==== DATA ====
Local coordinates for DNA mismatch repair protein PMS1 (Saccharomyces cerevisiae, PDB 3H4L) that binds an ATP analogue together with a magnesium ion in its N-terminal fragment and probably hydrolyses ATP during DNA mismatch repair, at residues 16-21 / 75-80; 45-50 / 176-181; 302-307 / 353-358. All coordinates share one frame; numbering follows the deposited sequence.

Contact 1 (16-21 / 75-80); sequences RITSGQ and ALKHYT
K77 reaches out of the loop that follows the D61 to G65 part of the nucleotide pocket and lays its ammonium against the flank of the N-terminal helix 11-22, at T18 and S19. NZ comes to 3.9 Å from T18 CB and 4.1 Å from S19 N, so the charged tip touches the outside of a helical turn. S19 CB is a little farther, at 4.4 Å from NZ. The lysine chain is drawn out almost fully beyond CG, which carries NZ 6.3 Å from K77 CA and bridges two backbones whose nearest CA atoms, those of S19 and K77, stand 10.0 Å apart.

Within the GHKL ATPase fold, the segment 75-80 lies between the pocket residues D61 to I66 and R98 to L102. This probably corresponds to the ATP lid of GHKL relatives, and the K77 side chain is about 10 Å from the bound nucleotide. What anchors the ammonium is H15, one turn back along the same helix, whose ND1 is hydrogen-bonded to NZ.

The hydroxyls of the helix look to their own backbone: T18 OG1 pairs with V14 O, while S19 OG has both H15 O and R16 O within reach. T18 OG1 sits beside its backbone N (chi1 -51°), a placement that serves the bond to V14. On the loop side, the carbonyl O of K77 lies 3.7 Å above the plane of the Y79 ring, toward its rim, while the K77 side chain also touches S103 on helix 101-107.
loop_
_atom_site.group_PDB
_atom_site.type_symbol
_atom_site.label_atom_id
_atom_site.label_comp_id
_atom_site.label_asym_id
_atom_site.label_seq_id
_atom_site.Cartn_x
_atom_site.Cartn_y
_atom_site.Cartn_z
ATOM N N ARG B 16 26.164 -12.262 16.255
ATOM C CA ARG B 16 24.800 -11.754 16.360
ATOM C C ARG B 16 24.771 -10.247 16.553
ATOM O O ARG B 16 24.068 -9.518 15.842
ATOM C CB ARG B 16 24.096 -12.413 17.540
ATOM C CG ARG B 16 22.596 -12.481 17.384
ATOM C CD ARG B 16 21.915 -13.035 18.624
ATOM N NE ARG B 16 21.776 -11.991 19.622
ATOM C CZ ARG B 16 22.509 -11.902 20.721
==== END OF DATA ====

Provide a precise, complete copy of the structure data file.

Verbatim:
Local coordinates for DNA mismatch repair protein PMS1 (Saccharomyces cerevisiae, PDB 3H4L) that binds an ATP analogue together with a magnesium ion in its N-terminal fragment and probably hydrolyses ATP during DNA mismatch repair, at residues 16-21 / 75-80; 45-50 / 176-181; 302-307 / 353-358. All coordinates share one frame; numbering follows the deposited sequence.

Contact 1 (16-21 / 75-80); sequences RITSGQ and ALKHYT
K77 reaches out of the loop that follows the D61 to G65 part of the nucleotide pocket and lays its ammonium against the flank of the N-terminal helix 11-22, at T18 and S19. NZ comes to 3.9 Å from T18 CB and 4.1 Å from S19 N, so the charged tip touches the outside of a helical turn. S19 CB is a little farther, at 4.4 Å from NZ. The lysine chain is drawn out almost fully beyond CG, which carries NZ 6.3 Å from K77 CA and bridges two backbones whose nearest CA atoms, those of S19 and K77, stand 10.0 Å apart.

Within the GHKL ATPase fold, the segment 75-80 lies between the pocket residues D61 to I66 and R98 to L102. This probably corresponds to the ATP lid of GHKL relatives, and the K77 side chain is about 10 Å from the bound nucleotide. What anchors the ammonium is H15, one turn back along the same helix, whose ND1 is hydrogen-bonded to NZ.

The hydroxyls of the helix look to their own backbone: T18 OG1 pairs with V14 O, while S19 OG has both H15 O and R16 O within reach. T18 OG1 sits beside its backbone N (chi1 -51°), a placement that serves the bond to V14. On the loop side, the carbonyl O of K77 lies 3.7 Å above the plane of the Y79 ring, toward its rim, while the K77 side chain also touches S103 on helix 101-107.
loop_
_atom_site.group_PDB
_atom_site.type_symbol
_atom_site.label_atom_id
_atom_site.label_comp_id
_atom_site.label_asym_id
_atom_site.label_seq_id
_atom_site.Cartn_x
_atom_site.Cartn_y
_atom_site.Cartn_z
ATOM N N ARG B 16 26.164 -12.262 16.255
ATOM C CA ARG B 16 24.800 -11.754 16.360
ATOM C C ARG B 16 24.771 -10.247 16.553
ATOM O O ARG B 16 24.068 -9.518 15.842
ATOM C CB ARG B 16 24.096 -12.413 17.540
ATOM C CG ARG B 16 22.596 -12.481 17.384
ATOM C CD ARG B 16 21.915 -13.035 18.624
ATOM N NE ARG B 16 21.776 -11.991 19.622
ATOM C CZ ARG B 16 22.509 -11.902 20.721